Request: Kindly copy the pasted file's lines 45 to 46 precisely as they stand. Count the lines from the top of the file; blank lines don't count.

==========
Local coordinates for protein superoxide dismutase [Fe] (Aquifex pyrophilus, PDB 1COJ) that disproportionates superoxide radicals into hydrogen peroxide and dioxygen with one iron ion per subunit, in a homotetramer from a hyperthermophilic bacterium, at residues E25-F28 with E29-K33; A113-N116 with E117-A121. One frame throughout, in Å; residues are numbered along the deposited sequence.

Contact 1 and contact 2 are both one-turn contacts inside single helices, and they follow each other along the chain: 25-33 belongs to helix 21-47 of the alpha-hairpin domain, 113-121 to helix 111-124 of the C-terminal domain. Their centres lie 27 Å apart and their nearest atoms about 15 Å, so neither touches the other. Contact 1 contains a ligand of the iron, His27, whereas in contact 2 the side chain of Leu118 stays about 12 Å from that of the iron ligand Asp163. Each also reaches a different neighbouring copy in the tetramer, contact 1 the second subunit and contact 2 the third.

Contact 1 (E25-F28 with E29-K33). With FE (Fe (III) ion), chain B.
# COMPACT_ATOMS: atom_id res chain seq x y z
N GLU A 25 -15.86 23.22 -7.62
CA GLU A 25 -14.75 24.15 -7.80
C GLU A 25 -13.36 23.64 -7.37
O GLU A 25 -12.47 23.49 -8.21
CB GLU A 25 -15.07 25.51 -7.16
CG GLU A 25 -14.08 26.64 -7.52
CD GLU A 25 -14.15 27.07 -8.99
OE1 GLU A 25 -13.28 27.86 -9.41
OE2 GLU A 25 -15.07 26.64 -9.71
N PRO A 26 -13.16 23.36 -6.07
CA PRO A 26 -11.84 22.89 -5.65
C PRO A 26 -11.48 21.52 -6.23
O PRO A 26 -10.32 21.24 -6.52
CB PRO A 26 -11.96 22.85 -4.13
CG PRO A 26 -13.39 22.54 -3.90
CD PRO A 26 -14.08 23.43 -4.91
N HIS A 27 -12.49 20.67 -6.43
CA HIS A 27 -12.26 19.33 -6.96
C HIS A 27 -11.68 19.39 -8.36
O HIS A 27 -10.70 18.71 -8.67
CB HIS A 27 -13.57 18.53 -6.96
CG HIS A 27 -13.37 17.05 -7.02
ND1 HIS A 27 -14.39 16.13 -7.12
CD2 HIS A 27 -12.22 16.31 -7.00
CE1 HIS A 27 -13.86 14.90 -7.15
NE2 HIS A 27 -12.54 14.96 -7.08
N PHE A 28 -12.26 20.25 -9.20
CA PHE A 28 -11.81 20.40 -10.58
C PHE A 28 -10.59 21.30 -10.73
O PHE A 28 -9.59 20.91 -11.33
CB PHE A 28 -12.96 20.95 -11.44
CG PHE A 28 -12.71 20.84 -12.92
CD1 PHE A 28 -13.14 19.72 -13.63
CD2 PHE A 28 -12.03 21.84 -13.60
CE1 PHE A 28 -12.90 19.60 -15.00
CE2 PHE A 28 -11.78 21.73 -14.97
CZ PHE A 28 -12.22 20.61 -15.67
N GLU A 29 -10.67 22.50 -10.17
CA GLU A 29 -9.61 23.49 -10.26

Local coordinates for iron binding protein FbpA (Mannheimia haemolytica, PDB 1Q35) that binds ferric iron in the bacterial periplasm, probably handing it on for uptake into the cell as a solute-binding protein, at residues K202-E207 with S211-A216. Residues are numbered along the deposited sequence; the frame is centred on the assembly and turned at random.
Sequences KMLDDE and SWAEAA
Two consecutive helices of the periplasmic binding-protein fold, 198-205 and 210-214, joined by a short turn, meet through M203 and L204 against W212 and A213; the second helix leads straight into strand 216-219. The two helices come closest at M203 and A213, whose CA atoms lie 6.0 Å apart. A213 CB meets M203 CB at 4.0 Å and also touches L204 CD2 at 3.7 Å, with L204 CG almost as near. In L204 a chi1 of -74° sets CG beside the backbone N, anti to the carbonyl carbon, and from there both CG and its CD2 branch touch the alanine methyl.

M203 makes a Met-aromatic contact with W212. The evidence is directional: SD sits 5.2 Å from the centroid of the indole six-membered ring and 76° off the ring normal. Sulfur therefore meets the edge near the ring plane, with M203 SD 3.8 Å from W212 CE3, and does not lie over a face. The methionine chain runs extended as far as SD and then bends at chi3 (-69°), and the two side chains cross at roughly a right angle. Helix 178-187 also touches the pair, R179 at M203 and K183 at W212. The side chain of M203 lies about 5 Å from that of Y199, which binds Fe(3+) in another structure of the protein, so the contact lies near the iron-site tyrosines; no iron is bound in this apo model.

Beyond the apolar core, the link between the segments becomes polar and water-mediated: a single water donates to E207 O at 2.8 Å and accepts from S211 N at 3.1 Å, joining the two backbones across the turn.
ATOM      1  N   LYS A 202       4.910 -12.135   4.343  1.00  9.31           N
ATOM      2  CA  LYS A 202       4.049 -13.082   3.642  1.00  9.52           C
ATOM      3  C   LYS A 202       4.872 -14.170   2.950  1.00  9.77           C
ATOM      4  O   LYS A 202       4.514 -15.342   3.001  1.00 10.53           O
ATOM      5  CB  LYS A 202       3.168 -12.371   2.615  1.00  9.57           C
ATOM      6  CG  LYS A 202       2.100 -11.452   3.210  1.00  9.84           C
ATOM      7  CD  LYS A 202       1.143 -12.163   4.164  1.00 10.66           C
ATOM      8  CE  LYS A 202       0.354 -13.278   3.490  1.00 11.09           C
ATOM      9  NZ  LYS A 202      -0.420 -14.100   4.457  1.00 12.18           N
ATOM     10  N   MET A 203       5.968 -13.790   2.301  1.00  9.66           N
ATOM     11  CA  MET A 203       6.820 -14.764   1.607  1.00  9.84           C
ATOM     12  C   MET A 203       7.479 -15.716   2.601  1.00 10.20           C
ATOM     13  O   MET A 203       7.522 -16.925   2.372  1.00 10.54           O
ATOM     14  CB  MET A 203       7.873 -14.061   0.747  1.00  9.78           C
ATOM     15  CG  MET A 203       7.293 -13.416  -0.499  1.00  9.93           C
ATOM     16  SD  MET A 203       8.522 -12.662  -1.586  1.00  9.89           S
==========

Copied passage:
Sequences KMLDDE and SWAEAA
Two consecutive helices of the periplasmic binding-protein fold, 198-205 and 210-214, joined by a short turn, meet through M203 and L204 against W212 and A213; the second helix leads straight into strand 216-219. The two helices come closest at M203 and A213, whose CA atoms lie 6.0 Å apart. A213 CB meets M203 CB at 4.0 Å and also touches L204 CD2 at 3.7 Å, with L204 CG almost as near. In L204 a chi1 of -74° sets CG beside the backbone N, anti to the carbonyl carbon, and from there both CG and its CD2 branch touch the alanine methyl.